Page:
|When using complex algorithms to make decisions within autonomous systems, the weak link is the abstract model used by the algorithms: any errors in the model may lead to unanticipated behaviour potentially risking successful task completion, human safety, or legal compliance. In an AI decision support setting, with a human in the loop, oversight may notice when the system is in error and intervene accordingly. In a system with greater autonomy, including reacting rapidly to a changing environment, this is typically not possible.|
AI planning is one example algorithm used in such systems. Many AI planners use a version of the Planning Domain Definition Language (PDDL) for specifying the abstract model from which a plan is derived. The advantage of PDDL planners is that they are domain-independent, capable of reasoning with PDDL models of a wide range of problems. The caveat is that PDDL is a technical language, focusing on the needs of planners not the needs of domain-expert stakeholders. As a result, domain stakeholders’ intuition of what needs modelling cannot be directly captured in PDDL. Instead, modelling requires mediation by someone with expertise in AI planning, PDDL, and the abilities and drawbacks of different planners, but who is typically not an expert in the specific problem domain. This creates a disconnect between domain stakeholders and the abstract model used by the AI planner, making it difficult for domain experts to assess the safety of any plans produced and, thus, to trust the results obtained by the AI planner. For example, expressing the domain-level concept of a deadline (i.e., when a certain action must be finished) involves multiple lines of PDDL code scattered across the model specification following a highly specific template. Once the PDDL has been written, it is difficult to (a) identify that a deadline is being modelled, and (b) verify that this has indeed been done correctly.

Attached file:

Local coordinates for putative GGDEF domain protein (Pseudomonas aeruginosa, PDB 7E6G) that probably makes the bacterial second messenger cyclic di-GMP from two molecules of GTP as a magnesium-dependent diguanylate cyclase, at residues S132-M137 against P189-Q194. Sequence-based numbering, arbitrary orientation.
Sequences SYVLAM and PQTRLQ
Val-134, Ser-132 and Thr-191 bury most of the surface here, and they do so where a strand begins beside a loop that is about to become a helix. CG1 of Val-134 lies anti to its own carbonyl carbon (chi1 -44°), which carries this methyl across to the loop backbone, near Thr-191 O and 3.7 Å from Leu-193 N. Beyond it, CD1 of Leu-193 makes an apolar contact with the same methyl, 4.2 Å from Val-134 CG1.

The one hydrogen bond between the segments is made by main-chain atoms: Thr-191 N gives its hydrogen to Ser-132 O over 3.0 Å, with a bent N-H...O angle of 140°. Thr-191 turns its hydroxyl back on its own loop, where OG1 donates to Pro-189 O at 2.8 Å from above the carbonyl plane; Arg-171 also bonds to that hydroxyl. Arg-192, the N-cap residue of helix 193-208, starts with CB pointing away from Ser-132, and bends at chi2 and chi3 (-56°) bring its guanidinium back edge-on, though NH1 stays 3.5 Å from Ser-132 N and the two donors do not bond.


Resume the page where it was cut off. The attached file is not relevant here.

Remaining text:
This PhD project will explore the use of language engineering to develop domain-specific AI planners. Specifically, we will develop domain-specific modelling languages (DSMLs) for expressing planning models in terms that can be (a) understood and manipulated directly by domain experts and (b) automatically translated into PDDL. This addresses the problems above: by using DSMLs, domain experts can directly create, inspect, and manipulate abstract planning models, increasing trust in the correctness of these models. There still remains a gap between these models and the PDDL eventually used by the AI planners. However, automatically, rather than manually, generating PDDL, creates the opportunity to verify the translation process, increasing trust in, and safety of, the resulting PDDL. To enable scalable verification, the translation will be built incrementally from small, well-understood components that that can be automatically combined, producing more complex concepts and modelling patterns. Thus, each component can be verified independently, simplifying the overall verification task. Each component within the translation pipeline will be small and individually verifiable, building up a library of verified modelling components for easy reuse in domain-specific planning languages.